Ladan Osman was born in Somalia. She earned a BA at Otterbein College and an MFA at the University of Texas at Austin’s Michener Center for Writers. Her chapbook, Ordinary Heaven, appears in Seven New Generation African Poets (Slapering Hol Press, 2014). Her full-length collection The Kitchen-Dweller’s Testimony (University of Nebraska Press, 2015) won the Sillerman First Book Prize. Her work has appeared in Apogee, The Normal School, Prairie Schooner, Transition Magazine, and Waxwing. Osman has received fellowships from the Fine Arts Work Center, Cave Canem, and the Michener Center. She is a contributing editor at The Offing.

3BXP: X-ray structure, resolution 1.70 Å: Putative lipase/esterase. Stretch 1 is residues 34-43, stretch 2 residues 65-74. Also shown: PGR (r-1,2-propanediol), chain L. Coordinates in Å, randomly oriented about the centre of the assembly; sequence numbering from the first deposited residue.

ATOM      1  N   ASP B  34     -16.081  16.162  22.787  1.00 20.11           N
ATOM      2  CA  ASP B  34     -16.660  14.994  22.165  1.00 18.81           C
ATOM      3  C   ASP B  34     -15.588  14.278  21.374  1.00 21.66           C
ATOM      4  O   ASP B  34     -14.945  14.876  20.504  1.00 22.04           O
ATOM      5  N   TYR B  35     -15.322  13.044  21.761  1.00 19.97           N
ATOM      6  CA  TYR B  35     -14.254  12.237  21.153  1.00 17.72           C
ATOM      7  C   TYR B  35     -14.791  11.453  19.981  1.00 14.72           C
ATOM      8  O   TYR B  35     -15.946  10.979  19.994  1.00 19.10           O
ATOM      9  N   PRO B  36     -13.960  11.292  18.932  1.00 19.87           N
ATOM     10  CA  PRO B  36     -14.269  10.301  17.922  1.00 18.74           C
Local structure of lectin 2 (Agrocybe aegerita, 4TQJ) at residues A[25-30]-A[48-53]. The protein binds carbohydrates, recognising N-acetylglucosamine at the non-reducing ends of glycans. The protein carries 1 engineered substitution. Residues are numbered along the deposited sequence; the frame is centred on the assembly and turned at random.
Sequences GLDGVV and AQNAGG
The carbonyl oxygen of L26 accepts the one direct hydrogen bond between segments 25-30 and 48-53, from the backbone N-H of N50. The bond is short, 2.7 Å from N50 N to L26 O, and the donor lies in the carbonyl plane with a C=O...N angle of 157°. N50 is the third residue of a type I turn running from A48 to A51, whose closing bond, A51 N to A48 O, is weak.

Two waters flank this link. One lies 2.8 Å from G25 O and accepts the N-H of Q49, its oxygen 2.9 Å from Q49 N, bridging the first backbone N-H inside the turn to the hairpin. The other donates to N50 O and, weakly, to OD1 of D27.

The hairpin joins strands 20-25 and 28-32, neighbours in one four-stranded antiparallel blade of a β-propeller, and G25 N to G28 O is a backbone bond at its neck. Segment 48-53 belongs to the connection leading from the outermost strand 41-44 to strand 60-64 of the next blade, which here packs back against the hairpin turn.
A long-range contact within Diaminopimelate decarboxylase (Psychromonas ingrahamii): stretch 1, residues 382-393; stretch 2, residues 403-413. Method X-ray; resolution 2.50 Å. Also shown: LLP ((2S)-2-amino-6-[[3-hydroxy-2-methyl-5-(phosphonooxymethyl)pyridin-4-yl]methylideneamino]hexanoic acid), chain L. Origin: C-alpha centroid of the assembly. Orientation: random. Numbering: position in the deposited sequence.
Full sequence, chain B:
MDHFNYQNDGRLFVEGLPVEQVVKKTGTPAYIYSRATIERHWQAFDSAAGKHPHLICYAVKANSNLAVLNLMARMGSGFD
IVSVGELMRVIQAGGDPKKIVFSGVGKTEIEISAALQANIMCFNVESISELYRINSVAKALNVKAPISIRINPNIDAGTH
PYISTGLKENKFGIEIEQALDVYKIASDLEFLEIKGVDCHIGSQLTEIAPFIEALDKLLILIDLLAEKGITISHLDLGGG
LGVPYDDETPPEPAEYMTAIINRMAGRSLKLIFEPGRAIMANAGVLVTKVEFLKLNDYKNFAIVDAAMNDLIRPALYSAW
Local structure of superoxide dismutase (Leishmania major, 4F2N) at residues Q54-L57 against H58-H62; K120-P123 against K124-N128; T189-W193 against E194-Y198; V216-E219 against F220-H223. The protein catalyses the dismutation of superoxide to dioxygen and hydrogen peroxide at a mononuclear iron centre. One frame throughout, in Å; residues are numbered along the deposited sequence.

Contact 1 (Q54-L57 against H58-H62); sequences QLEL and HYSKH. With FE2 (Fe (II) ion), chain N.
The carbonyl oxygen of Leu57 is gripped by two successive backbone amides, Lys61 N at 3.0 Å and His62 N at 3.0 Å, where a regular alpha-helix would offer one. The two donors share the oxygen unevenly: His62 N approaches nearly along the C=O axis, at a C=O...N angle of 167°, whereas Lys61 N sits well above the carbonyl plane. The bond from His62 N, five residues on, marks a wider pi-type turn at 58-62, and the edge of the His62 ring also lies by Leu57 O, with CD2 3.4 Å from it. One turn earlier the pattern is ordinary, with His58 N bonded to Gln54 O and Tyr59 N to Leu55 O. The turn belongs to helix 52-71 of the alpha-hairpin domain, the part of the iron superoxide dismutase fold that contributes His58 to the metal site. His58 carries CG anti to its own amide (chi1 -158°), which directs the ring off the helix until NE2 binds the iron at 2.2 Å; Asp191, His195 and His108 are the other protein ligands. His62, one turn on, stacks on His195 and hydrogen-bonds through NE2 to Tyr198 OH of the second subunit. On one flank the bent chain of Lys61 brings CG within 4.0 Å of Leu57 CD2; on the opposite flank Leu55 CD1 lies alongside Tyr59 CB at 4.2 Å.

Beth Bachmann’s first book, Temper (2009), won the AWP Donald Hall Poetry prize and the Kate Tufts Discovery Award. Bachmann’s poems have been described by Poetry magazine as anti-confessional and by poet Nick Flynn as ante-confessional. Poetry magazine praised Temper’s lyric elegy on the murder of Bachmann’s sister, asserting, “This is not only authentic, it is true.” Flynn writes, “A beautiful unease suffuses these poems-they make me aware I’m alive, and certain of nothing. A stunning debut.” In a review of Beth’s first book, the Beverly Hills Courier proclaimed, “Poetry is not just for sissies.” Describing Beth at the Sewanee Writer’s Conference, Robert Hass compared the way Beth writes poems to “a sibyl burning the leaves and smelling the smoke.” Claudia Emerson said simply, Beth’s “one hell of a poet.” A new book about war, memory, and PTSD, Do Not Rise, selected by poet Elizabeth Willis for the Poetry Society of America’s Alice Fay di Castagnola Award, appeared from Pitt Poetry Series in January 2015. Willis writes, “The collection’s conceptual center—and its most insistent word—is “open.” The poems have a stripped-down, investigatory drive. Where the manuscript begins, everything “wants out,” and this outward pressure moves the work into a series of shifts, cuts, turns, magnetic pulls. Water on the tongue disappears into snow, snow gives way to a lake. It is as if we could witness the decomposition and refiguring of the world within the decomposition and refiguring of the line.” Bachmann was born and raised near Philadelphia, where her father, a non-combat veteran, worked as a shoe-shiner and locker-room attendant. She was educated at the Johns Hopkins University and Concordia University in Montreal. Each fall, she teaches in the MFA program at Vanderbilt University. Currently, she is at work on a book of poems about peace, called Cease.